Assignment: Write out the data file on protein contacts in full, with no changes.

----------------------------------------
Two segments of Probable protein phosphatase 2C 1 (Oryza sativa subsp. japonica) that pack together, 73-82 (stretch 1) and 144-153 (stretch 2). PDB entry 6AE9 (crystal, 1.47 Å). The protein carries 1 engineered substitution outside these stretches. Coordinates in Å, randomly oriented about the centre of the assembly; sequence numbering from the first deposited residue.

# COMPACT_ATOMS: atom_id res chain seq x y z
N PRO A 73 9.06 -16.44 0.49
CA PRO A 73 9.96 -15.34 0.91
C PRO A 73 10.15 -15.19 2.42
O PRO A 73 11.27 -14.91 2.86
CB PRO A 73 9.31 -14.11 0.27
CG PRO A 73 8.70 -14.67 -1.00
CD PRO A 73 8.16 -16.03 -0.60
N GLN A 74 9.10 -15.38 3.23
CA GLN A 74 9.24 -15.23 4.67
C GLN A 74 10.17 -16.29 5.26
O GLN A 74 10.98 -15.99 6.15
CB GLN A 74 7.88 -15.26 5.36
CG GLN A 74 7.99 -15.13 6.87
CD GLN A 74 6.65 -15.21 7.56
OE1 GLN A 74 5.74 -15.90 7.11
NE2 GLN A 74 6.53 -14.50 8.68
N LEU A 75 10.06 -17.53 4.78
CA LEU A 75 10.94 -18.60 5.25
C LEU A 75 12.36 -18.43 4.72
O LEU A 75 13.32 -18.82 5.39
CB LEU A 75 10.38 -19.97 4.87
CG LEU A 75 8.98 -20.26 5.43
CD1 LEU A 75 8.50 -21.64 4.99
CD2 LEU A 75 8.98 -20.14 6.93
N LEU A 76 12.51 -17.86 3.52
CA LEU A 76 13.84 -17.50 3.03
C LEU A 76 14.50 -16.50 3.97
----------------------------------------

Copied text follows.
Two segments of Probable protein phosphatase 2C 1 (Oryza sativa subsp. japonica) that pack together, 73-82 (stretch 1) and 144-153 (stretch 2). PDB entry 6AE9 (crystal, 1.47 Å). The protein carries 1 engineered substitution outside these stretches. Coordinates in Å, randomly oriented about the centre of the assembly; sequence numbering from the first deposited residue.

# COMPACT_ATOMS: atom_id res chain seq x y z
N PRO A 73 9.06 -16.44 0.49
CA PRO A 73 9.96 -15.34 0.91
C PRO A 73 10.15 -15.19 2.42
O PRO A 73 11.27 -14.91 2.86
CB PRO A 73 9.31 -14.11 0.27
CG PRO A 73 8.70 -14.67 -1.00
CD PRO A 73 8.16 -16.03 -0.60
N GLN A 74 9.10 -15.38 3.23
CA GLN A 74 9.24 -15.23 4.67
C GLN A 74 10.17 -16.29 5.26
O GLN A 74 10.98 -15.99 6.15
CB GLN A 74 7.88 -15.26 5.36
CG GLN A 74 7.99 -15.13 6.87
CD GLN A 74 6.65 -15.21 7.56
OE1 GLN A 74 5.74 -15.90 7.11
NE2 GLN A 74 6.53 -14.50 8.68
N LEU A 75 10.06 -17.53 4.78
CA LEU A 75 10.94 -18.60 5.25
C LEU A 75 12.36 -18.43 4.72
O LEU A 75 13.32 -18.82 5.39
CB LEU A 75 10.38 -19.97 4.87
CG LEU A 75 8.98 -20.26 5.43
CD1 LEU A 75 8.50 -21.64 4.99
CD2 LEU A 75 8.98 -20.14 6.93
N LEU A 76 12.51 -17.86 3.52
CA LEU A 76 13.84 -17.50 3.03
C LEU A 76 14.50 -16.50 3.97